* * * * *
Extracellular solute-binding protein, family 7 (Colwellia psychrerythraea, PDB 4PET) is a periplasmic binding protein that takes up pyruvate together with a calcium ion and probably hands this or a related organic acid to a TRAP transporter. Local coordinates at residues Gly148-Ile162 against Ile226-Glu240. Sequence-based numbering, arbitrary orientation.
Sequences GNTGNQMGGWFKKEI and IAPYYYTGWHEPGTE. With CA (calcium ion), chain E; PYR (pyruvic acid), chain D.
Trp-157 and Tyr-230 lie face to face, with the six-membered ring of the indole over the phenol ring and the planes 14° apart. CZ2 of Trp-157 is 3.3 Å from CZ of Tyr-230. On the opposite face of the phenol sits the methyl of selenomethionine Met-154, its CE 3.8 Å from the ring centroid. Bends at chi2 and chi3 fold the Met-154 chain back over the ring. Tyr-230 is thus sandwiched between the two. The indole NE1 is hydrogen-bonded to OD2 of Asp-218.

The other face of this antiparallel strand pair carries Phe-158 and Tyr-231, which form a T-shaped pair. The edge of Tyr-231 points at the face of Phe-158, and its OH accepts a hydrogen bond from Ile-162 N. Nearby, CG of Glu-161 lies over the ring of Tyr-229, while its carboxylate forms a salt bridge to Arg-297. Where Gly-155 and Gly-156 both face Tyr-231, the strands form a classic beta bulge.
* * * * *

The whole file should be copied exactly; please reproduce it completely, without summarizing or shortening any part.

Extracellular solute-binding protein, family 7 (Colwellia psychrerythraea, PDB 4PET) is a periplasmic binding protein that takes up pyruvate together with a calcium ion and probably hands this or a related organic acid to a TRAP transporter. Local coordinates at residues Gly148-Ile162 against Ile226-Glu240. Sequence-based numbering, arbitrary orientation.
Sequences GNTGNQMGGWFKKEI and IAPYYYTGWHEPGTE. With CA (calcium ion), chain E; PYR (pyruvic acid), chain D.
Trp-157 and Tyr-230 lie face to face, with the six-membered ring of the indole over the phenol ring and the planes 14° apart. CZ2 of Trp-157 is 3.3 Å from CZ of Tyr-230. On the opposite face of the phenol sits the methyl of selenomethionine Met-154, its CE 3.8 Å from the ring centroid. Bends at chi2 and chi3 fold the Met-154 chain back over the ring. Tyr-230 is thus sandwiched between the two. The indole NE1 is hydrogen-bonded to OD2 of Asp-218.

The other face of this antiparallel strand pair carries Phe-158 and Tyr-231, which form a T-shaped pair. The edge of Tyr-231 points at the face of Phe-158, and its OH accepts a hydrogen bond from Ile-162 N. Nearby, CG of Glu-161 lies over the ring of Tyr-229, while its carboxylate forms a salt bridge to Arg-297. Where Gly-155 and Gly-156 both face Tyr-231, the strands form a classic beta bulge.